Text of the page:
It’s likely no coincidence then that, according to the dossier compiled by former MI6 agent Christopher Steele, Trump began feeding Russian intelligence information around the same time. The dossier, citing four sources—two officials in Russia (a senior former intelligence official and a senior foreign ministry official) and two Russian expatriates—claims that Trump had a relationship with Russian intelligence for at least five years:
Speaking to a trusted compatriot in June 2016 sources A and B, a senior Russian Foreign Ministry figure and a former top level Russian intelligence officer still active inside the Kremlin respectively, the Russian authorities had been cultivating and supporting US Republican presidential candidate, Donald TRUMP for at least 5 years. . . .
Source close to TRUMP campaign however confirms regular exchange with Kremlin has existed for at least 8 years, including intelligence fed back to Russia on oligarchs’ activities in US.
The dossier’s allegation that Trump was providing information on Russian oligarchs living in his properties fits not only with how intelligence services operate—they often begin with such simple requests that targets do not realize they have become intelligence assets—but also with Russia’s efforts to keep tabs on its oligarchs, as well as Trump’s own track record of surveilling his buildings. Trump and members of his campaign named in the dossier have broadly denied its veracity, although they have not mounted any significant effort to discredit its individual allegations.
The Miss Universe Pageant trip
Trump’s trip to Moscow for the 2013 Miss Universe Pageant provided another ideal opportunity for Russia to cultivate him as an asset and to create the connections the Kremlin could then leverage in 2016. In planning and executing the pageant, Trump met with several individuals who would ultimately resurface during his presidential campaign, including Rob Goldstone, the music producer who arranged the June 9, 2016, meeting in Trump Tower; Azerbaijani Russian oligarch Aras Agalarov and his pop-star son Emin, on whose behalf Goldstone reached out to arrange the June 9 meeting; and Ike Kaveladze, an executive in the Agalarovs’ real estate company, whose actions formed the basis of a 2000 Government Accountability Office report on Russian money-laundering tactics and who attended the June 9 meeting. (The report does not allege any illegal behavior by Kaveladze, who has denied any wrongdoing.) Trump filmed a cameo appearance in the music video for Emin Agalarov’s song “In Another Life” at Moscow’s Ritz Carlton and rubbed elbows with other members of the Russian elite, such as Herman Gref, Russia’s former minister of economics and trade and the current CEO of Russia’s largest bank, Sberbank.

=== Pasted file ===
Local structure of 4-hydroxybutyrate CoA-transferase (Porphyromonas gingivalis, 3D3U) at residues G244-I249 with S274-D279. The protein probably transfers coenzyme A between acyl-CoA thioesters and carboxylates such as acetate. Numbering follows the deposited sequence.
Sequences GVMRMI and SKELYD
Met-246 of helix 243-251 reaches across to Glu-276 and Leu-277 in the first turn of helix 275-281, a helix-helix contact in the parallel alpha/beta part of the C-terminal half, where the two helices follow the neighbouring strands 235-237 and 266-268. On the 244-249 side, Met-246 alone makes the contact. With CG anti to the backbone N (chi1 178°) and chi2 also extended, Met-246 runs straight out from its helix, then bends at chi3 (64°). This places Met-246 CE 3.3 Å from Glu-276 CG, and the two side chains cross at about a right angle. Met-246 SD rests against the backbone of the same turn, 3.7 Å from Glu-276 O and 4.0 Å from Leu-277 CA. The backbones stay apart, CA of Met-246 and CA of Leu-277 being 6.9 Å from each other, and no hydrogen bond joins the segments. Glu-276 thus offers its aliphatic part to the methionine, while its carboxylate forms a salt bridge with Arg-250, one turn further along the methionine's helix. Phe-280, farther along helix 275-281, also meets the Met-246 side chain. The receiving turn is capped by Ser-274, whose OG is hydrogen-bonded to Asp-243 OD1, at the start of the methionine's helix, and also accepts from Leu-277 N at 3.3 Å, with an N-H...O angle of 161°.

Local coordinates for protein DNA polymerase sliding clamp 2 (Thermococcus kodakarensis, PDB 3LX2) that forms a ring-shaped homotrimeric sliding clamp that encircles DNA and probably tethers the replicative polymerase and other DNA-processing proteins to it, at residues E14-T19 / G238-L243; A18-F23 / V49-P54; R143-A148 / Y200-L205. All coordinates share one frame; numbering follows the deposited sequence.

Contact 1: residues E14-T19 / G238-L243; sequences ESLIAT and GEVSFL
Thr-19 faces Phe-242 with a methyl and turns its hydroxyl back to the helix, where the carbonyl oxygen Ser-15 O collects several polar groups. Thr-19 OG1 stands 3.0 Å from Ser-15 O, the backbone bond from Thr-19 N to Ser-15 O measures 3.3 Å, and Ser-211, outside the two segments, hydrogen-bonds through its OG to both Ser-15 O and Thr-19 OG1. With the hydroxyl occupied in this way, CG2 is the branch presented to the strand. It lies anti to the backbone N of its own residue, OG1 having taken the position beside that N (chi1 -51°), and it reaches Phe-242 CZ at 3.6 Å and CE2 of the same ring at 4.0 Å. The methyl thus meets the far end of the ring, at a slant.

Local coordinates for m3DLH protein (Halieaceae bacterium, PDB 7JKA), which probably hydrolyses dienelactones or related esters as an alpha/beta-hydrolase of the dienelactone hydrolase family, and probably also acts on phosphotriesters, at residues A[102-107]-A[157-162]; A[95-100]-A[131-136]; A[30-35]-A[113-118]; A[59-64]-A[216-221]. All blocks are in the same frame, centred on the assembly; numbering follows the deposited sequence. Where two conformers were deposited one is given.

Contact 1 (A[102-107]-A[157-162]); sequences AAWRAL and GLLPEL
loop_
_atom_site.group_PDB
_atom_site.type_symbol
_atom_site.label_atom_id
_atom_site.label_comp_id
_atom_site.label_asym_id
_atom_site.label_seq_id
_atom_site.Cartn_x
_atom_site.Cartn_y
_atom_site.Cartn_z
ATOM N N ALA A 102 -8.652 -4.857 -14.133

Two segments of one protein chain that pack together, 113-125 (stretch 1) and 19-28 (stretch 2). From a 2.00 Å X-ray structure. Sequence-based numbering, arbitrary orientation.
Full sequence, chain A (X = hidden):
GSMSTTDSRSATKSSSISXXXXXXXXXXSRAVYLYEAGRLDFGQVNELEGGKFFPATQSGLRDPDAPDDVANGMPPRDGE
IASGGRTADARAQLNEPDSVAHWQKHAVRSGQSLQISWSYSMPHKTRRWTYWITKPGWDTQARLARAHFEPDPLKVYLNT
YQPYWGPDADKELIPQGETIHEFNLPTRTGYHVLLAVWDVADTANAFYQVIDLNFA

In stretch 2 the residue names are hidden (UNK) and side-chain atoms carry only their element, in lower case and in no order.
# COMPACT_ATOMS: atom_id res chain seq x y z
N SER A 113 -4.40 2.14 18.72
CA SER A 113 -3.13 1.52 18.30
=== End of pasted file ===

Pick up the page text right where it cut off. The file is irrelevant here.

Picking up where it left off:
The Steele dossier describes the trip as a critical juncture in Russia’s cultivation of Trump as an asset. It is on this trip, Steele alleges, that Russia obtained kompromat on Trump in the form of a compromising video. This allegation, among the more explosive in the dossier, has been neither conclusively corroborated nor conclusively disproven. Trump denies that the event occurred; his personal bodyguard Keith Schiller testified before Congress that he actually turned down an offer from a Russian individual to “send five women” to Trump’s hotel room. Though Schiller presented the story as exculpatory, he also said he only stayed by the door to Trump’s hotel room for part of the night, leaving open the possibility that the encounter may have occurred after Schiller left. The episode also comports with Russia’s known tendency to produce kompromat on visiting government officials and business elite, often by bugging their hotel rooms and orchestrating embarrassing sexual encounters.
It is not unlikely, in fact, that there may be many instances of kompromat on Trump based on years of doing business in the region. For example, Putin has for the past several years exploited Russia’s oligarchs and their relationships with businesspeople and politicians in Western countries to advance the interests of the Kremlin. Trump’s tendency to court Russia-based financing for projects in not just the United States and Russia but also other former Soviet countries, including Georgia, Azerbaijan, and Kazakhstan, appears to have brought Trump into the orbit of many of the same oligarchs. The Trump Organization’s reputation for skimping on due diligence with regard to its clientele and business partners creates the possibility that one or more of his business partners may possess compromising information on his financial dealings along with the sexual kompromat described in the dossier.
Whether or not Russia obtained kompromat on Trump during the weekend of the Miss Universe Pageant, the trip clearly left Trump with a high opinion of Russia and Putin. In interviews and speeches during and after the trip, Trump boasted about his relationship with the country and its leader, alluding to receiving a gift from and speaking “indirectly—and directly—with President Putin, who could not have been nicer.” By the time he returned to the United States, Trump was primed for Russia to exploit him to undermine democracy in the 2016 election.